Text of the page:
Listening to the sound of a wind-up crib toy that played a lullabye took me back several decades — to days of looking in on my baby — purposefully greeting her with smiles and a firm desire that the life that lay ahead for her would be likewise: full of goodness, smiles and happy thoughts.
That is what we want for our kids.
As my 30-year-old daughter and I sorted through belongings that had been packed away for decades, there were some things that she let go of — and other things she kept. I confess: I watched her open worn children’s books and relished the dawning recognition on her face. I remember this, she would say.
But mixed in with her books and favourite stuffed animals, assorted Barbies and toys were a few of (ahem) my books, Barbies etc. As she held up her own items for consideration, there was no debate about my items. They were placed in bins for safe-keeping.
No need to say that these were vintage items. I have already thought of that. The hard-cover books held together with disintegrating tape, the cherubic children’s faces from two generations ago were a bit different from the books I read to my daughter. But somehow, a common thread existed. They were stories — to explain the world. They were stories — scary, sad, or funny sometimes.
We are living through a pretty big story, right now. And our daily actions are defining who we are. The generosity of some — helping others, listening to others, donating where they can — figuring out alternatives and work-arounds — these are the stories I want to write. These are the stories I want you to read.
I don’t think our complaints will get us through this. I think the political debates, the arguments about conspiracies and fake news, the complaints about store hours and customer service — I don’t think any of that is working well for us.
It certainly isn’t where my heart lives.
My heart beats to the kind words that seem to arrive at a low moment, the kind of words that let you know you are noticed and appreciated.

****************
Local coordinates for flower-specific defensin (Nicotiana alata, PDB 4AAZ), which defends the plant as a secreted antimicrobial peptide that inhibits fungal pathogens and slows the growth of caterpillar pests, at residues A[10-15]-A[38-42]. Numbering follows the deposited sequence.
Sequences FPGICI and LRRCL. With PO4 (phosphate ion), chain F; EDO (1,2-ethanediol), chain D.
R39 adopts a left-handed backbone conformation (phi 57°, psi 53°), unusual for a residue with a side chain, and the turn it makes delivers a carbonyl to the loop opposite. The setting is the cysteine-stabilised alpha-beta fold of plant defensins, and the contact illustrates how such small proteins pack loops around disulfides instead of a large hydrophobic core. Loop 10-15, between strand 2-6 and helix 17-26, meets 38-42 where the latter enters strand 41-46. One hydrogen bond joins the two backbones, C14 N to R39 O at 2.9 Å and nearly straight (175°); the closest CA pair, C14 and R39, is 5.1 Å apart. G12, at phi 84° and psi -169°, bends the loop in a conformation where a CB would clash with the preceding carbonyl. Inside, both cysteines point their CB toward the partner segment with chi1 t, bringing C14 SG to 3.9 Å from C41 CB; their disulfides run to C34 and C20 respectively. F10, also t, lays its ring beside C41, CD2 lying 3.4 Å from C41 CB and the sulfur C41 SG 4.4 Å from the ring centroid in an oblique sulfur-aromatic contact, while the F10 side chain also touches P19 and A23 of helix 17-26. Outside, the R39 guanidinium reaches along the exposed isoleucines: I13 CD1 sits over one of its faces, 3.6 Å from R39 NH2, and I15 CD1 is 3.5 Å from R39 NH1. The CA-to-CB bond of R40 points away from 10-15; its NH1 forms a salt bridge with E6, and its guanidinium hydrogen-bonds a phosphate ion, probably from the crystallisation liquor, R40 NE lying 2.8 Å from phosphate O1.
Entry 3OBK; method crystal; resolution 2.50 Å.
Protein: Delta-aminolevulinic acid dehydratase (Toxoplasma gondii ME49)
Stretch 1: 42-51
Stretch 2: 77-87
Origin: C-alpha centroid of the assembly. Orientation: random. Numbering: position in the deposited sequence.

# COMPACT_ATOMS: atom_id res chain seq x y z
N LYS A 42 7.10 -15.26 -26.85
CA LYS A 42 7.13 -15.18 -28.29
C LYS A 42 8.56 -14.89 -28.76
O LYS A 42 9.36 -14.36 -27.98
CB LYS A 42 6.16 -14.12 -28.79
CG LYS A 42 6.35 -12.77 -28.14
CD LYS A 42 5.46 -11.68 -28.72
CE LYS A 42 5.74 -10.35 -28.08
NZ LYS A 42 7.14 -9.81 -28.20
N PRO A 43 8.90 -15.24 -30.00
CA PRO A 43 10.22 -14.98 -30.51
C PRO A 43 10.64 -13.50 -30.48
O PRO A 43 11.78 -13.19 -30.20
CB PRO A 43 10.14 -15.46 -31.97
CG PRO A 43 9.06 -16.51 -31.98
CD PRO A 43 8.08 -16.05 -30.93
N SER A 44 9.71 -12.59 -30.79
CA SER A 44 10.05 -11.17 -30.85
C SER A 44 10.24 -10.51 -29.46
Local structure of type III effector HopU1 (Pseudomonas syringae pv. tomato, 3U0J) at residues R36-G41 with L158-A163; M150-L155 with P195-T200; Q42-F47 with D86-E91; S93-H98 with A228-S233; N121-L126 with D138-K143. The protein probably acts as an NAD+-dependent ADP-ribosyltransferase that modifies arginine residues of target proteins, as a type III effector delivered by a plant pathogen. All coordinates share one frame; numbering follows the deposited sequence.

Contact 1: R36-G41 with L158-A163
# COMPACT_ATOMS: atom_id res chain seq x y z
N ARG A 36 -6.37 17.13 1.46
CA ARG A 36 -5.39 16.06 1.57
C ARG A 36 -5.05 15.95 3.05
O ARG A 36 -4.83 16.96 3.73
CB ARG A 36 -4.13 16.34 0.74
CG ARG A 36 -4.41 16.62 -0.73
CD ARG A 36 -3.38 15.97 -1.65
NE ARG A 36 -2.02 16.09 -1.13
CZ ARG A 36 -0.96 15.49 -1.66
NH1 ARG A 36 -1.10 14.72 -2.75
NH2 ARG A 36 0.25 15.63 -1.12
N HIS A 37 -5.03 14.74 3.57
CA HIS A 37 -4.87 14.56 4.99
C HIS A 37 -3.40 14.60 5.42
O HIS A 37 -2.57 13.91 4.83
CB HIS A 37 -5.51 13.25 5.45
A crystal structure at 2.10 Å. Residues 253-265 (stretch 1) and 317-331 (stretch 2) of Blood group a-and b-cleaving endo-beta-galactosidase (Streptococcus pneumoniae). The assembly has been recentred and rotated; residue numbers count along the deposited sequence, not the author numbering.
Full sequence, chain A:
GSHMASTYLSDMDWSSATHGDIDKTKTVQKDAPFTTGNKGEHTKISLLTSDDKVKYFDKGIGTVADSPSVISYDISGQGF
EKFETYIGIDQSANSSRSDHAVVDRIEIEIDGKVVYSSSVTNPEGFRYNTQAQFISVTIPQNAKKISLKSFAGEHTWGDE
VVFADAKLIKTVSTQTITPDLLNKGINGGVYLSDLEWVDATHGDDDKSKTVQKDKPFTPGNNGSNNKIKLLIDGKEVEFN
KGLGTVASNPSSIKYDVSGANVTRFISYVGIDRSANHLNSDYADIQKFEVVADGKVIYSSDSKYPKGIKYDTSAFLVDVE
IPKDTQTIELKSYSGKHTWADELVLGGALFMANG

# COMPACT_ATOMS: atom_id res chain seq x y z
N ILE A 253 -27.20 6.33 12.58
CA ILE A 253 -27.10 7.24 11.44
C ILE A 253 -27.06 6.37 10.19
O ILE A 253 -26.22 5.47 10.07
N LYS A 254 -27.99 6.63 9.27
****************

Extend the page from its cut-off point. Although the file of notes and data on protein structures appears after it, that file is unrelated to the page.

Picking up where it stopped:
My heart sings when someone shares a good idea for something that will do good in a local community.
My heart laughs when someone recounts a story of something gone horribly wrong yet the tale ends with a funny twist — often at their own expense.
My faith is restored when a friend’s missing cat gets more engagement and more shares on our social media than the worst COVID-19 news story we posted this past week. BTW: The cat came back; don’t they always?
I feel safe again when good folks tell us about an act of kindness and add these words: “People should know about this. We are so fortunate.”
This is a very noisy time. And somehow, in the relative isolation that is happening at the same time as all the noise, it is reassuring to know that goodness persists.
During this time, it seems easier (confession) to avoid those meetings and activities that were not making my heart sing — but those that I continued out of a sense of duty. There is nothing wrong with duty, but as I reflect on it — why would I impose my less-than-enthusiastic presence on anyone? It isn’t right.
And so: cleaning house at this time makes sense to me. What do we want to keep as we look forward through the years? What has meaning? What gives us joy? What makes us smile?
Can this be fixed? Should I let this go? Will I leave this beautiful thing out where I can see it every day?
As I think of a few things I miss: the gathering of friends, singing in a choir, crowding shoulder-to-shoulder at the food festival, feeling the chill of the arena on my face at a hockey game, seeing the town filled with people during the Christmas Home Tour — I remind myself that these are worth holding close.
Soon, we will be able to unpack them all and enjoy them all over again.
We will look at each other and we will be thinking, “I remember this.”